Finding an empty piece of land in an urban environment is extremely difficult. Given the fact that our cities are getting more and more crowded as the days go by, the only intelligent solution to the problem is moving over the surface of water bodies. Italian designers Antonio Girardi and Cristiana Favretto of Studiomobile brought to life a concept greenhouse that floats on water and is completely self-sustainable. The construction is a low-cost alternative using recycled materials that sits upon 96 repurposed plastic drums.
One of the most unexplored regions on our planet is the depths of the oceans. Not many have ventured there, though we do dream about living below the surface quite often. Tokyo-based Shimizu Corporation is a step closer towards turning that dream into a reality. The company has unveiled plans for an underwater city that could very well be the next best place to live in the future. Called the Ocean Spiral, this sustainable underwater city is a futuristic Atlantis that could be turned into a reality for $26 billion!
Milton Keynes will now play host to a clean and green TGI Fridays restaurant. The company is looking forward to lighten its carbon footprint and become a greener and more sustainable business. The new restaurant in MK will cater to 266 guests and employ 85 people, most of who will be residents from the locality.
Let’s not deny it, the air is not what it used to be. Urban jungles around us are being choked with exhaust fume and smog, now more than ever. Countries like China and India have been battling air pollution since more than a decade now and there seems to be no respite. To give the citizens of these heavily polluted countries some relief, a research team from Chongqing, China, unveiled this batterypowered wearable air purifier that promises to filter up to 99.9% of PM 2.5 fine particulates!
Toshiba is better known for giving the world a dash of technology every now and then. Never before have we heard of this company growing vegetables. As alien as it sounds, that’s exactly what Toshiba is up to lately. The Japanese electronics giant is looking forward to producing 3 million bags a year, which in turn will strengthen its position as a healthcare company. Using all the technology it has got at its disposal, we think this isn’t going to be extremely difficult for the company either!
Whoever said streetlights are an indispensable means to road safety probably should have a look at what the folks over in Netherlands are up to. Instead of using electricity-hungry street lights, the Smart Highway project makes use of photo-luminescent stripes that glow in the dark, guiding drivers. The stripes soak in sunlight during the day and glow during the night. Design firm Studio Roosegaarde has been testing this concept that seems to be quite practical, so long as drivers keep their headlights on too.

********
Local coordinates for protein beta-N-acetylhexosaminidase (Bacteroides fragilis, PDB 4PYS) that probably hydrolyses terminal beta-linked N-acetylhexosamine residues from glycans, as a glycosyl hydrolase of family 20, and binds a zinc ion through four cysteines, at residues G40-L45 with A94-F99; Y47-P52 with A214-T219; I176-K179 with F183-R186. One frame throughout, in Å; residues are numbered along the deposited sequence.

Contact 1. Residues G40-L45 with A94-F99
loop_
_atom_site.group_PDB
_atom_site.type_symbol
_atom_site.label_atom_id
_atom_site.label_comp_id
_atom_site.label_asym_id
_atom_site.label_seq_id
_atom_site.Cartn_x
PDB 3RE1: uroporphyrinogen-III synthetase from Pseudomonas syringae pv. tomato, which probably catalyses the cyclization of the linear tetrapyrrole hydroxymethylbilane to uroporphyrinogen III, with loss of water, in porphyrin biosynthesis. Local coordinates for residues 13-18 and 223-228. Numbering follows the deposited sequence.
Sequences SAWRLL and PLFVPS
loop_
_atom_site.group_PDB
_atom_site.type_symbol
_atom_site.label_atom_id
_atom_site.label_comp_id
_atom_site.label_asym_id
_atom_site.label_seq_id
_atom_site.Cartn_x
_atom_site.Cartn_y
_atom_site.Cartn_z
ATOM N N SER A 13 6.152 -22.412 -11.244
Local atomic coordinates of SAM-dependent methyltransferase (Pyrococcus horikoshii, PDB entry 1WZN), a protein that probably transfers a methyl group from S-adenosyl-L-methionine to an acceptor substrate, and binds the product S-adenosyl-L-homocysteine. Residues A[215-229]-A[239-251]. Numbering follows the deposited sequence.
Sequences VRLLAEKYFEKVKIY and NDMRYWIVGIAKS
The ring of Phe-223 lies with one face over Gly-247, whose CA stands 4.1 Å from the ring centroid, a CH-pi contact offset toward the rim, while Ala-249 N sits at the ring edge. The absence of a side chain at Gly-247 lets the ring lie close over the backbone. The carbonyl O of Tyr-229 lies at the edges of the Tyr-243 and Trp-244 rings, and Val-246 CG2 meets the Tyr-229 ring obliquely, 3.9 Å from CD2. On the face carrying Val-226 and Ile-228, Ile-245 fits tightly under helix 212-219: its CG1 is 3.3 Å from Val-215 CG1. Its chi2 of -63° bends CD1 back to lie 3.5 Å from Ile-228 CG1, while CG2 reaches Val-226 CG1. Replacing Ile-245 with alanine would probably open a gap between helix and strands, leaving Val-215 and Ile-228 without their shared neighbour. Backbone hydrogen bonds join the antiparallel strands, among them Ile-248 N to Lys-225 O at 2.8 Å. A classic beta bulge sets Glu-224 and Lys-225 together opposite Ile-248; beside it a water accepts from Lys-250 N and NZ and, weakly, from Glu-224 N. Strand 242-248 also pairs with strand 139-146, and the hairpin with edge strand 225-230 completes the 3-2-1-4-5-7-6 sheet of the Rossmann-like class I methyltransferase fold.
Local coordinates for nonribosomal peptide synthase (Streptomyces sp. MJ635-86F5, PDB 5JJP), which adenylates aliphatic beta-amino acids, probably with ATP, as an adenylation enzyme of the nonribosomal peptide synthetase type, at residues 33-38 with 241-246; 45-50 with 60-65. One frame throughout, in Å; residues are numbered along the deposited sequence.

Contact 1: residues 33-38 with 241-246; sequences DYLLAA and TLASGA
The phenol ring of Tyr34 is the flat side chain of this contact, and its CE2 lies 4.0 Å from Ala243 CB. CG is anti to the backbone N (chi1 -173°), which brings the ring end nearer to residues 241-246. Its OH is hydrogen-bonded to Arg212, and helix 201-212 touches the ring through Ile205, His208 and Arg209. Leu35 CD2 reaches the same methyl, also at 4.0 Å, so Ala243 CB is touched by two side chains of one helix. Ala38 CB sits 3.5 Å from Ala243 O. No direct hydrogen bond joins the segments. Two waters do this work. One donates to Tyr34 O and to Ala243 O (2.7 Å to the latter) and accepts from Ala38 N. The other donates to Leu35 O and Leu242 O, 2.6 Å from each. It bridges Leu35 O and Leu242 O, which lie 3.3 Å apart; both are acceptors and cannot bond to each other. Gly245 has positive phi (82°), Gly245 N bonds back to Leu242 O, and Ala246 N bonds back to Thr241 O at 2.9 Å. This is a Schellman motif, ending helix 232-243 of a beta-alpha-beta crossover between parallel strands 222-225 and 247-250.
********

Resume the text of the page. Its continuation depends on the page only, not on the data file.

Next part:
Winter’s here and with it, comes the immense need for fire wood globally. While wood may seem like a great option to keep the fireplace roaring, it isn’t always so. Wood is better off in rural areas that are off the grid and have no connection to optional heat sources. Here’s why. Wood is a great way to heat up, so long as not everyone is cutting down trees for firewood. Instead, paper log bricks are a cheaper and much more environmentally friendly way of starting a fire! These paper bricks are made from waste newspaper and are perfectly combustible, making them a great option for those in urban areas.
Junk does not necessarily need to end in a dump yard and Portuguese artist Artur Bordalo (Bordalo II) just proved the same! The artist displayed the Owl Eyes installation at the WOOL urban art festival in Covilhã, Portugal. What sets this one apart from a big chunk of the art installations you’ve seen before is the fact that the Owl Eyes is made from scrap. The installation was constructed from all the waste materials scavenged by Bordalo.
The steampunk design philosophy is anything but energy saving. Inspired by industrialized Western civilization during the 19th century when humankind didn’t really understand the importance of energy efficiency yet, steampunk is now being given a greener touch. Australian company Edison Light Globes has come up with this steampunk lighting solution that uses energy-efficient LED lights. Made from brass and sporting exposed hardware, these lamps come complete with pseudo-Victorian and retro-futuristic aesthetics.
Pooping isn’t something that’s going to save the world. That’s not what the Bio-Bus developers think however. These folks have developed a bus that powers up using human poop! With 40 seats in all, this one can go 186 miles on one tank of biomethane gas, generated from treating human sewage and food waste at Bristol sewage in Avonmout. The gas is pumped through a combustion engine which helps the bus get around.